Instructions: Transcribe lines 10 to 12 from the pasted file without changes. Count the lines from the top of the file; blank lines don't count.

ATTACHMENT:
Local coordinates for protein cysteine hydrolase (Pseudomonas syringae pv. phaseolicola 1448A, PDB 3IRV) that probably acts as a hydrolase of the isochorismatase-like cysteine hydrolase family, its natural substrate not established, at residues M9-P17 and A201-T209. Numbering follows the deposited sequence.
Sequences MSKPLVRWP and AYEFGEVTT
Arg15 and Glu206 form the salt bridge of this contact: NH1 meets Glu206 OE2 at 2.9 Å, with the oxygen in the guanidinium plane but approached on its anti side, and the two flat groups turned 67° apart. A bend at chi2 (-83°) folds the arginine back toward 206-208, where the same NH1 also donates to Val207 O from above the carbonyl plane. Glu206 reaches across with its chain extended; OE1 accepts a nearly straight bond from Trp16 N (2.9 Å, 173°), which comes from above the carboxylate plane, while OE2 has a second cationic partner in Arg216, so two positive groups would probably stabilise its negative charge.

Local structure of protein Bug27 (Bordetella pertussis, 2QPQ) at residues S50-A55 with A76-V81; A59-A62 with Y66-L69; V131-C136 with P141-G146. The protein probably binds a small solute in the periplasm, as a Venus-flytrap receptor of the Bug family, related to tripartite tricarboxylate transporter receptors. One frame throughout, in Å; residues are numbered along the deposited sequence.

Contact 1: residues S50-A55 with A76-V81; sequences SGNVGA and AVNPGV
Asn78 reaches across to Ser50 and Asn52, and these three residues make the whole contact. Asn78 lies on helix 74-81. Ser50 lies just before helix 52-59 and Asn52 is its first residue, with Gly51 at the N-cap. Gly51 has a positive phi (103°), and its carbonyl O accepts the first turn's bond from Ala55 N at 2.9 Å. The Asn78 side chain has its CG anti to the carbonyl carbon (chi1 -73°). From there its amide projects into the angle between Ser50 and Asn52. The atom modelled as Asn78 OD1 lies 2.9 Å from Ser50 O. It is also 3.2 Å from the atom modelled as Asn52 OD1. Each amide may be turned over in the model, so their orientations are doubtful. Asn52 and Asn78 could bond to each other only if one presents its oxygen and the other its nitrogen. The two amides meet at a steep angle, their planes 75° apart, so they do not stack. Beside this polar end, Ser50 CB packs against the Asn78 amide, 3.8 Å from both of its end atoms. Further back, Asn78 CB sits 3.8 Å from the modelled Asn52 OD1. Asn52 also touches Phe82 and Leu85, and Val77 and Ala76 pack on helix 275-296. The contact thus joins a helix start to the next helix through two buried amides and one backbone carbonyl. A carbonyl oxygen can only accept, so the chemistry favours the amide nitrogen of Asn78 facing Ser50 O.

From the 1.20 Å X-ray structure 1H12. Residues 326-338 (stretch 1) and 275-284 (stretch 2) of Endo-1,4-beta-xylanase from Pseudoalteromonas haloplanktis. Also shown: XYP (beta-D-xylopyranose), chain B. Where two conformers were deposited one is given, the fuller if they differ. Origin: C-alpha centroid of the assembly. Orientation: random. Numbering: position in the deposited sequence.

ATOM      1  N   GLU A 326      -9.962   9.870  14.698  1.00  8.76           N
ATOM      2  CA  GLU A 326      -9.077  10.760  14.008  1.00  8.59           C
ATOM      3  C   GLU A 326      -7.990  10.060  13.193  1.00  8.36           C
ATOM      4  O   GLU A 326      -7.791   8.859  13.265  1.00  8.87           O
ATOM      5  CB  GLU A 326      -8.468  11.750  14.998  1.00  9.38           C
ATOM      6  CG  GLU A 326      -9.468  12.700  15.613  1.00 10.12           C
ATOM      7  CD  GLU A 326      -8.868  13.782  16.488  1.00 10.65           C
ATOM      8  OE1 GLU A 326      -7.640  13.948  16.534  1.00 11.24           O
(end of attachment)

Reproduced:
ATOM      3  C   GLU A 326      -7.990  10.060  13.193  1.00  8.36           C
ATOM      4  O   GLU A 326      -7.791   8.859  13.265  1.00  8.87           O
ATOM      5  CB  GLU A 326      -8.468  11.750  14.998  1.00  9.38           C